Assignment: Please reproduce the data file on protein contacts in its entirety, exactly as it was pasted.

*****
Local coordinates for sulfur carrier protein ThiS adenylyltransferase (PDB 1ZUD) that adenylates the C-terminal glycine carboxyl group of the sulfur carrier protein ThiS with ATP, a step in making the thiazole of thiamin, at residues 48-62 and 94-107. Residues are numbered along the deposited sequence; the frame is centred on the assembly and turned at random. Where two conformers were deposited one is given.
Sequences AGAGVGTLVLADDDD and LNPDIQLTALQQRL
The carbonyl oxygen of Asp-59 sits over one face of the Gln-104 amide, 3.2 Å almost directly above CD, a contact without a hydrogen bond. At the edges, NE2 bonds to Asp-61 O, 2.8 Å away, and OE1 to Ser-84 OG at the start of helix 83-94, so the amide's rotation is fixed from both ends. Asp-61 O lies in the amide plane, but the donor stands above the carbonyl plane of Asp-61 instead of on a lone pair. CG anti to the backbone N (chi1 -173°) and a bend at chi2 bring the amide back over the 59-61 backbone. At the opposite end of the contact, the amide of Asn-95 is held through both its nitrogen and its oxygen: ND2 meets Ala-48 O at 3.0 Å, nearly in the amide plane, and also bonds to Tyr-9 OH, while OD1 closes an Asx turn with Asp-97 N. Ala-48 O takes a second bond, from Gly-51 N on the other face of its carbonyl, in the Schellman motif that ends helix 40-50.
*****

Local coordinates for sulfur carrier protein ThiS adenylyltransferase (PDB 1ZUD) that adenylates the C-terminal glycine carboxyl group of the sulfur carrier protein ThiS with ATP, a step in making the thiazole of thiamin, at residues 48-62 and 94-107. Residues are numbered along the deposited sequence; the frame is centred on the assembly and turned at random. Where two conformers were deposited one is given.
Sequences AGAGVGTLVLADDDD and LNPDIQLTALQQRL
The carbonyl oxygen of Asp-59 sits over one face of the Gln-104 amide, 3.2 Å almost directly above CD, a contact without a hydrogen bond. At the edges, NE2 bonds to Asp-61 O, 2.8 Å away, and OE1 to Ser-84 OG at the start of helix 83-94, so the amide's rotation is fixed from both ends. Asp-61 O lies in the amide plane, but the donor stands above the carbonyl plane of Asp-61 instead of on a lone pair. CG anti to the backbone N (chi1 -173°) and a bend at chi2 bring the amide back over the 59-61 backbone. At the opposite end of the contact, the amide of Asn-95 is held through both its nitrogen and its oxygen: ND2 meets Ala-48 O at 3.0 Å, nearly in the amide plane, and also bonds to Tyr-9 OH, while OD1 closes an Asx turn with Asp-97 N. Ala-48 O takes a second bond, from Gly-51 N on the other face of its carbonyl, in the Schellman motif that ends helix 40-50.